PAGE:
Historic Art | Emily Carr

Masset queen charlotte islands 1912 15

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Masset, QCI, 1912

Technique: oil on canvas

Dimensions: 14.5x19 in.

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Provenance

Private Collection, Vancouver Island

Private Collection, Ontario


Masset, QCI was painted in 1912 when Carr embarked on a trip that took her to many important Indigenous sites in British Columbia. This piece was painted very soon after Carr had studied in France, the influence of Post-Impressionism quite strong in her colour choices and paint application. The Totem poles that appear on the left side of the canvas distinguish this work as one of significant importance. The works that Carr made during her 1912 trip mark the beginnings of her serious intention to carefully depict Indigenous monuments. Carr’s anthropological treatment of Indigenous art offered documentation to cultural works that were, at the time, disregarded almost entirely by a hegemonic society. Masset, QCI is one of few early canvas works by Carr that remain in private hands, and is an important piece of Canadian art history.

About the Artist

1871-1945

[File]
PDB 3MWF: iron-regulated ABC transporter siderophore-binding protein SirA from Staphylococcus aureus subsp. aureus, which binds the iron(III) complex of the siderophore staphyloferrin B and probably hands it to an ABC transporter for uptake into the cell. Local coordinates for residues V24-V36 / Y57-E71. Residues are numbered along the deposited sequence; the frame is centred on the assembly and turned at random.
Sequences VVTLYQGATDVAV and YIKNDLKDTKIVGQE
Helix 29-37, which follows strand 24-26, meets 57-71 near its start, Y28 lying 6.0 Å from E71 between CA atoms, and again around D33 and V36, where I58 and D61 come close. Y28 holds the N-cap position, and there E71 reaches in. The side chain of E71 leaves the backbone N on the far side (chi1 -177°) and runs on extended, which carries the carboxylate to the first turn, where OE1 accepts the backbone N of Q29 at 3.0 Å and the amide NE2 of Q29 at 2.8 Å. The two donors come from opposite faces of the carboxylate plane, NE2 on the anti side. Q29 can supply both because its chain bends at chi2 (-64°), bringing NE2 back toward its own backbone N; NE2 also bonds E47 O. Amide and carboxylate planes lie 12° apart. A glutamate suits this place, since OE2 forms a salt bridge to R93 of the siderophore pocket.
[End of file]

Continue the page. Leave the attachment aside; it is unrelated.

Emily Carr spent most of her life on Vancouver Island, but she also studied for three years at the California School of Design in San Francisco (1890-1893), for five years at the Westminster School of Art in London, England (1899-1904), where she also attended sketching classes at St. Ives in Cornwall, at the Meadows Studio, Bushey and at the Académie Colarossi in Paris for one year (1910). Her work was not well received and she had to supplement her income by farming, running a boarding house, and making pottery. In 1927 she met Lawren Harris, and the Group of Seven encouraged her return to painting. Her work was strongly influenced by an interest in Native Canadian culture. Carr was also known as a writer and published a number of volumes. She had solo exhibitions at the Art Gallery of Ontario (1937) and at the Vancouver Art Gallery (1938). She was a member of the Canadian Group of Painters (1933). Read Less..

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